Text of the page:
Growers should be on the lookout for late blight

US (MI): Tomato diseases are on the rise

The most common fungal leaf blight and fruit rots of tomato in the Michigan production region are early blight (Alternaria solani), Septoria blight (Septoria lycopersici), and anthracnose (Colletotrichum coccodes).

Early blight infects foliage and ripening fruit and seems to be especially troublesome for growers who have not kept up on their preventive fungicide sprays. Infection can occur at the point of attachment to the stem and through growth cracks and wounds on the fruit. The early blight fungus causes dark brown, leathery sunken spots with concentric rings. Infection is greatest in warm weather (75 to 85 degrees Fahrenheit). Heavy dews, extremely humid weather and abundant rainfall are essential for early blight. A 3 to 4 year crop rotation can help reduce the levels of the early blight fungus in the soil.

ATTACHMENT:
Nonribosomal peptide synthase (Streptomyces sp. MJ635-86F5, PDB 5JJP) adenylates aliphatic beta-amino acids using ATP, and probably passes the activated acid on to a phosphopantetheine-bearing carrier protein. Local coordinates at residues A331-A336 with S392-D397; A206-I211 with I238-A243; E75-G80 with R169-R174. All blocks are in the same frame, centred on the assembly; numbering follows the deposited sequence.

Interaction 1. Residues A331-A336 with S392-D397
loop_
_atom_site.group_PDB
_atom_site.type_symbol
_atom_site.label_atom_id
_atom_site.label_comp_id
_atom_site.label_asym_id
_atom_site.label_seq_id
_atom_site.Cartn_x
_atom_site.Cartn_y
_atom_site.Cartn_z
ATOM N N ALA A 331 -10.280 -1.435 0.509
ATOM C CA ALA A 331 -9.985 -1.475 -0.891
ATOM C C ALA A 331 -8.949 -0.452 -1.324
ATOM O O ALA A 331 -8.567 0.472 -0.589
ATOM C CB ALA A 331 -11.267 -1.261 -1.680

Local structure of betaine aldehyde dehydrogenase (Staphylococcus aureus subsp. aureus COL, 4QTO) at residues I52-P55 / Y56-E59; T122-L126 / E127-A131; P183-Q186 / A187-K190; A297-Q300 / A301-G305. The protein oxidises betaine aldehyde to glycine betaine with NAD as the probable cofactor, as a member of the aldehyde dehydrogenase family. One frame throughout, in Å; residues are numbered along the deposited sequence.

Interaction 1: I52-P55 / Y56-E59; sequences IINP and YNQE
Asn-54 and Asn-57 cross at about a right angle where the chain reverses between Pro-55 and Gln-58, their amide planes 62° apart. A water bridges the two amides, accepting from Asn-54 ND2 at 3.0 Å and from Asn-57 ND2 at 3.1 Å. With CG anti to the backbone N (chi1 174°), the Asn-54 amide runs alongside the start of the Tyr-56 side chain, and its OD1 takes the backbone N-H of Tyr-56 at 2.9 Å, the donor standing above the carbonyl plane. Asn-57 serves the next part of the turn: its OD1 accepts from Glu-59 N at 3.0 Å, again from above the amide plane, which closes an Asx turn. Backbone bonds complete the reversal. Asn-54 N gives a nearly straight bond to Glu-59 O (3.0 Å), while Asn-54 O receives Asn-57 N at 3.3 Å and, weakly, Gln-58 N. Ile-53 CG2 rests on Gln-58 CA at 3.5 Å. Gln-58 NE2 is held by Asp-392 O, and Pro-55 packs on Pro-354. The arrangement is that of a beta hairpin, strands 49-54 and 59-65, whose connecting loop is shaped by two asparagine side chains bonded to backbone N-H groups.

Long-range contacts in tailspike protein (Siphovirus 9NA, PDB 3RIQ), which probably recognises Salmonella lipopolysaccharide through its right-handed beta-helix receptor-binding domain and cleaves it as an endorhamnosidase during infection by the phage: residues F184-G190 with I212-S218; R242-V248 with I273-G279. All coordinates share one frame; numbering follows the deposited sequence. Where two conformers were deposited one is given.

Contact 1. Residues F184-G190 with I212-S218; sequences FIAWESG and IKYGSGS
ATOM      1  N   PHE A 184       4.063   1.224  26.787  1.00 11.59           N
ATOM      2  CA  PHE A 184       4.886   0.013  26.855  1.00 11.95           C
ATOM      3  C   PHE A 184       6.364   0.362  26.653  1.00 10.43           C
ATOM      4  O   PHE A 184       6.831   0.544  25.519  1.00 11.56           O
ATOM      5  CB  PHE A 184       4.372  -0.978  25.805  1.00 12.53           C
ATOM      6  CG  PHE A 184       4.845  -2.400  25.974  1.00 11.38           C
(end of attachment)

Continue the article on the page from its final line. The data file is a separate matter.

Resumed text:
Septoria blight is severe in our tomato research plots in East Lansing and appears to progressing rapidly on plants that were not protected with fungicide. This is a common foliar disease and may occur on the tomato plant along with other tomato-loving pathogens. Rapid defoliation of Septoria-infected plants may occur when the weather is warm with frequent rain showers. This loss of foliage results in yield loss and sunscald of the remaining fruit. In general, a tomato plant infected with Septoria will have lower leaves that have become peppered with small, dark circular spots. These spots will increase in size, with the centers of these spots becoming light tan in color with dark margins. The disease normally spreads from the lower leaves to the upper leaves on the diseased plants.

Click here to learn more at the website of Michigan State University

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